<I>A Musical Donation for Burns </I>

A Musical Donation for Burns

An Irish harp handcrafted in Dublin in the 1820s during a revival of interest in Celtic traditional music has been acquired by the Burns Library, and given a place of honor in the rare books library noted for its Irish holdings.


Detail of the early 19th-century Egan harp recently donated to Burns Library. (Photo by Gary Gilbert)
The 35-inch wooden harp decorated with gold shamrocks was crafted by John Egan, a leading Irish harp-maker of the day, at a time when such portable instruments and sheet music of traditional Irish music were finding popularity in middle-class Irish homes.

The Egan harp in recent years was bought at auction by a concert soprano from New York, Heidi Nitze, and sat in need of restoration in her attic as she set out to find a proper home for the historic instrument.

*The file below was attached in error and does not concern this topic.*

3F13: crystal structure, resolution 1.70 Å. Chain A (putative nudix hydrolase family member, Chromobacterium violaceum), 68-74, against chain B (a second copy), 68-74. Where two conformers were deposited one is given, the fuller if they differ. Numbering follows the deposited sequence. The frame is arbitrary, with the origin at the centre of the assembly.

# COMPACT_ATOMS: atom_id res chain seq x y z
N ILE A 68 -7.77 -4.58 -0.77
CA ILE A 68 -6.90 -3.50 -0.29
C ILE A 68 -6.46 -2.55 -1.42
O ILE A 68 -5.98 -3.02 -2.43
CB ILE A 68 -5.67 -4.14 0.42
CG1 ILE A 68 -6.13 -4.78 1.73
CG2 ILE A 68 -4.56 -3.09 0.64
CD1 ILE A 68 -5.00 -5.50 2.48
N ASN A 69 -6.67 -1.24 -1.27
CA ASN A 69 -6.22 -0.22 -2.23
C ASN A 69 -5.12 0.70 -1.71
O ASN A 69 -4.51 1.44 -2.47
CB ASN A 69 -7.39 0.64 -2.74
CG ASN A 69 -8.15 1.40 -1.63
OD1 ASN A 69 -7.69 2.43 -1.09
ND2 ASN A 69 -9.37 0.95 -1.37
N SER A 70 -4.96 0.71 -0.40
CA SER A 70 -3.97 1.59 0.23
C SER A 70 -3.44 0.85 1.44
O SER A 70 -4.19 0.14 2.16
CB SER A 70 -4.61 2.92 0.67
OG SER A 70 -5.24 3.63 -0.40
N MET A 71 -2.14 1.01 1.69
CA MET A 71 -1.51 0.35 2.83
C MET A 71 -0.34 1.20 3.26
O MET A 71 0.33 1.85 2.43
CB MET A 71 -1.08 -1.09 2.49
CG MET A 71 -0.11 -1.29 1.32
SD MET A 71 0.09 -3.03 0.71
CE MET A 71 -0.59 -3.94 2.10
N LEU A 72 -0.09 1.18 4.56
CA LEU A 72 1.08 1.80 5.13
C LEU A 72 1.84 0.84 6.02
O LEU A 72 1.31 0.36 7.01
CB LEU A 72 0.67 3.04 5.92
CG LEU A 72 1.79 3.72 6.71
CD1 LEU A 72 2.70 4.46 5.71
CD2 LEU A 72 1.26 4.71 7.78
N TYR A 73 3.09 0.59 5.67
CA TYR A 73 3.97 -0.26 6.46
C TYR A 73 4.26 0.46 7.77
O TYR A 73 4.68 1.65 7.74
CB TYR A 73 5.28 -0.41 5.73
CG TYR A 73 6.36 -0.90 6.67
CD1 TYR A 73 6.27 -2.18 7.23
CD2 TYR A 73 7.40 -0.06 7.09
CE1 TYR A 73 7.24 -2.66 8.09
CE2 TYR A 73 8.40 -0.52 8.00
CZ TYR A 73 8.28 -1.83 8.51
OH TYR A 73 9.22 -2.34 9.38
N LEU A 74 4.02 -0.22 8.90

Discussions with Nancy Hurrell of the Historical Harp Society and Burns Irish Music Librarian Beth Sweeney led to the instrument's being presented to the Burns, where it now sits in the Irish Room alongside a second Egan harp, on loan to the library.

"The harp is not only the symbol of Ireland, but it also symbolizes the Burns Library's commitment to the preservation of Irish music, especially as it crossed the Atlantic," said Burns Librarian Robert O'Neill.

"The Egan Harp is a beautiful instrument. It emerged in the early 1800s in response to the tremendous enthusiasm generated by the 1792 Belfast Harp Festival.

"The library already exhibits an Egan harp that is on loan to us. The two harps are slightly different, however, and musicologists will find comparisons between the two instruments of great interest."

-Mark Sullivan

 

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